To apply these rules to this case, one must first have a clear understanding of Prudential's role in the various Manville plans, both the one in effect at the time of Gonzales' injury (the 1980 plan) and those in effect thereafter. At the time that Gonzales suffered his injury, Prudential and the Plan had in place what the parties have termed a "limited liability" arrangement. Under the contracts that set up this plan (one of which was the insurance policy issued by Prudential to the Plan), the first year's worth of disability payments due to an injured employee were to be provided through insurance, that is, they were to be paid by Prudential; any payments accruing after the end of the first year were to be provided through self-funding, that is, they were to be paid by the Plan. Later, after Gonzales' injury but before the cessation of his benefits, Prudential and the Plan set up a new arrangement, one in which Prudential provided no insurance, but served only as administrator. Still later, before Gonzales' benefits were halted, Prudential and the Plan parted company. Not only did Prudential not insure the plan; it also did not serve as its administrator. Prudential, therefore, served as an insurer in connection only with the 1980 plan. That being so, if Gonzales has any claim against Prudential based on state law, it must arise out of the insurance policy that Prudential issued to insure that plan.
Under the facts in this case, Gonzales cannot establish such a claim. During the one-year period when Prudential, as the insurer of the 1980 plan, was responsible for paying Gonzales' benefits, Prudential discharged its obligations. Prudential alleges, and Gonzales does not deny, that Prudential paid him all the benefits to which he was entitled during that period. Only when the one-year term provided in the insurance contract was up did Prudential itself stop making "insurance" payments to Gonzales and turn that financial responsibility over to the Plan. The cessation of Prudential's liability at that time clearly constituted a "termination" in accordance with the terms of the policy rather than a "cancellation" of coverage. For these reasons, we conclude that Prudential fulfilled all of the obligations that it owed Gonzales under the insurance policy issued in connection with the 1980 plan and under state insurance laws that may have affected the terms of that policy. The district court, therefore, was correct in entering judgment in favor of Prudential.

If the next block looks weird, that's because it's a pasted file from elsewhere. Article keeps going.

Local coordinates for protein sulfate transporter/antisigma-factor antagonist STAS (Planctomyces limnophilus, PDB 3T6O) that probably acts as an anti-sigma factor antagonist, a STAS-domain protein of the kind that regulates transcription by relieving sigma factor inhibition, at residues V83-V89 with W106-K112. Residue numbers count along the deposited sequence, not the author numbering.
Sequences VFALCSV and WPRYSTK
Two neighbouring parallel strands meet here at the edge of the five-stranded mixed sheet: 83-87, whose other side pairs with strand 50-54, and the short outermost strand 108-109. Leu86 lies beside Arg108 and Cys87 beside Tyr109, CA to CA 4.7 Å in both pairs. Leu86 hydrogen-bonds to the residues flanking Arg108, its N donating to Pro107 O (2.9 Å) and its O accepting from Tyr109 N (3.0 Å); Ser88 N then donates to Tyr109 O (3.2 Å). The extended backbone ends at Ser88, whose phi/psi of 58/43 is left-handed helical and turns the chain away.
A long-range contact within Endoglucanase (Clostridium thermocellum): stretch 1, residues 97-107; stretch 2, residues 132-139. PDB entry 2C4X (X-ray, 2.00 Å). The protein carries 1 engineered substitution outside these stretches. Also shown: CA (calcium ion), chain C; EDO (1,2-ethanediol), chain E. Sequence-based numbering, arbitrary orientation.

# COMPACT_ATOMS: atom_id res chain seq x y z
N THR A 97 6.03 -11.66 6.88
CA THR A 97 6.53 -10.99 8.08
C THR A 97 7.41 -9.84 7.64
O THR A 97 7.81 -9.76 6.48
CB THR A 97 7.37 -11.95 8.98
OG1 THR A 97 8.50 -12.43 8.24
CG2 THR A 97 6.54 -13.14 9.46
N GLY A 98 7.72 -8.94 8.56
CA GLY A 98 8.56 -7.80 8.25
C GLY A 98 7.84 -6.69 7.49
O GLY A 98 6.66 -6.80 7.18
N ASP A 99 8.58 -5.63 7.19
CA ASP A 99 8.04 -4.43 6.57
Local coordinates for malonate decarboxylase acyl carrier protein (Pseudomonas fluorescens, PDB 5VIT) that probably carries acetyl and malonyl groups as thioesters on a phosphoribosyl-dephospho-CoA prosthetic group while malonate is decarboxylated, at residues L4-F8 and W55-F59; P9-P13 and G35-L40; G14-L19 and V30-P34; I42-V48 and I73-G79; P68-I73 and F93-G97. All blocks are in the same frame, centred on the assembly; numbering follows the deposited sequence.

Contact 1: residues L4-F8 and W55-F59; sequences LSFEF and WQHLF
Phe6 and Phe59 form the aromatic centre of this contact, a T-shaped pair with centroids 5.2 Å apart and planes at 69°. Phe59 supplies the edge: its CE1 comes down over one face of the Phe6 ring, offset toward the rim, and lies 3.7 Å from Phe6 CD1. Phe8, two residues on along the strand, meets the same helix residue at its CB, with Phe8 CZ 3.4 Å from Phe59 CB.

For the reasons presented above, the judgment of the district court is AFFIRMED.
Gonzales concedes that the terms of the 1980 plan regarding rehabilitative employment are essentially the same as those contained in the 1985 plan, which was in effect at the time his benefits were terminated
La.Rev.Stat.Ann. Sec. 22:657(A) (West 1978)
See 28 U.S.C. § 1441(a) (1982)
Pub. L. No. 93-406, 88 Stat. 832 (codified as amended in scattered sections of 29 U.S.C.)
At the time that the district court rendered its judgment, it was settled law, at least in this circuit, that a federal court could upset a benefit determination made by the fiduciary or administrator of an ERISA plan only on finding that it was "arbitrary and capricious." Dennard v. Richards Group, Inc., 681 F.2d 306, 313-14 (5th Cir. 1982). After Gonzales lodged his appeal, the Supreme Court modified this rule. In Firestone Tire & Rubber Co. v. Bruch, 489 U.S. 101, 109 S. Ct. 948, 103 L. Ed. 2d 80 (1989), the Court declared that "a denial of benefits ... is to be reviewed under a de novo standard unless the benefit plan gives the administrator or fiduciary discretionary authority to determine eligibility for benefits or to construe the terms of the plan." Id. at ----, 109 S. Ct. at 956
On appeal, Gonzales has not challenged the district court's determination that the administrator's decision to terminate his benefits was not arbitrary and capricious. Further, Gonzales has not complained that the district court erred by reviewing that decision under an "arbitrary and capricious" standard rather than a de novo standard, although he has had ample opportunity to do so. (Prudential and the Plan raised the Bruch question in their original brief. Gonzales, therefore, could have objected to the district court's standard of review in a reply brief or at oral argument.) Under these circumstances, we conclude that Gonzales has waived any claim that he might otherwise have been able to bring under Bruch. See Travelers Indem. Co. v. Atlantic Express Line, 846 F.2d 7, 8 (5th Cir. 1988); Franceski v. Plaquemines Parish School Bd., 772 F.2d 197, 199 n. 1 (5th Cir. 1985); Fed. R. App. P. 28(a) (4).
Strauss v. New York Life Ins. Co., 204 La. 202, 206, 15 So. 2d 61, 62 (La.1943); Ayres v. New York Life Ins. Co., 219 La. 945, 953, 54 So. 2d 409, 413 (La.1951); Felker v. Aetna Life Ins. Co., 234 So. 2d 758, 762 (La.App.1970); McNeill v. Continental Casualty Co., 244 So. 2d 693, 695-96 (La.App.1971); Benoit v. Travelers Ins. Co., 251 So. 2d 87, 89 (La.App.1971); Foret v. Aetna Life & Casualty Co., 337 So. 2d 676, 682 (La.App.1976)
See Ayres, 219 La. at 953, 54 So. 2d at 413; Felker, 234 So.2d at 762-63; McNeill, 244 So. 2d at 696
See generally Strauss, 204 La. at 206-211, 15 So. 2d at 62-63
La.Rev.Stat.Ann. Sec. 22:213(B) (7) (West Supp.1985) (emphasis added)
Id. (construing Cataldie)
Sec. 514(a) (codified at 29 U.S.C. § 1144(a) (1982))
Sec. 514(b) (2) (A) (codified at 29 U.S.C. § 1144(b) (2) (A) (1982))
Sec. 514(b) (2) (B) (codified at 29 U.S.C. § 1144(b) (2) (B) (1982))
Compare FMC Corp. v. Holliday, 885 F.2d 79, 86-90 (3d Cir. 1989), with United Food & Commercial Workers & Employers Arizona Health & Welfare Trust v. Pacyga, 801 F.2d 1157, 1161-62 (9th Cir. 1986)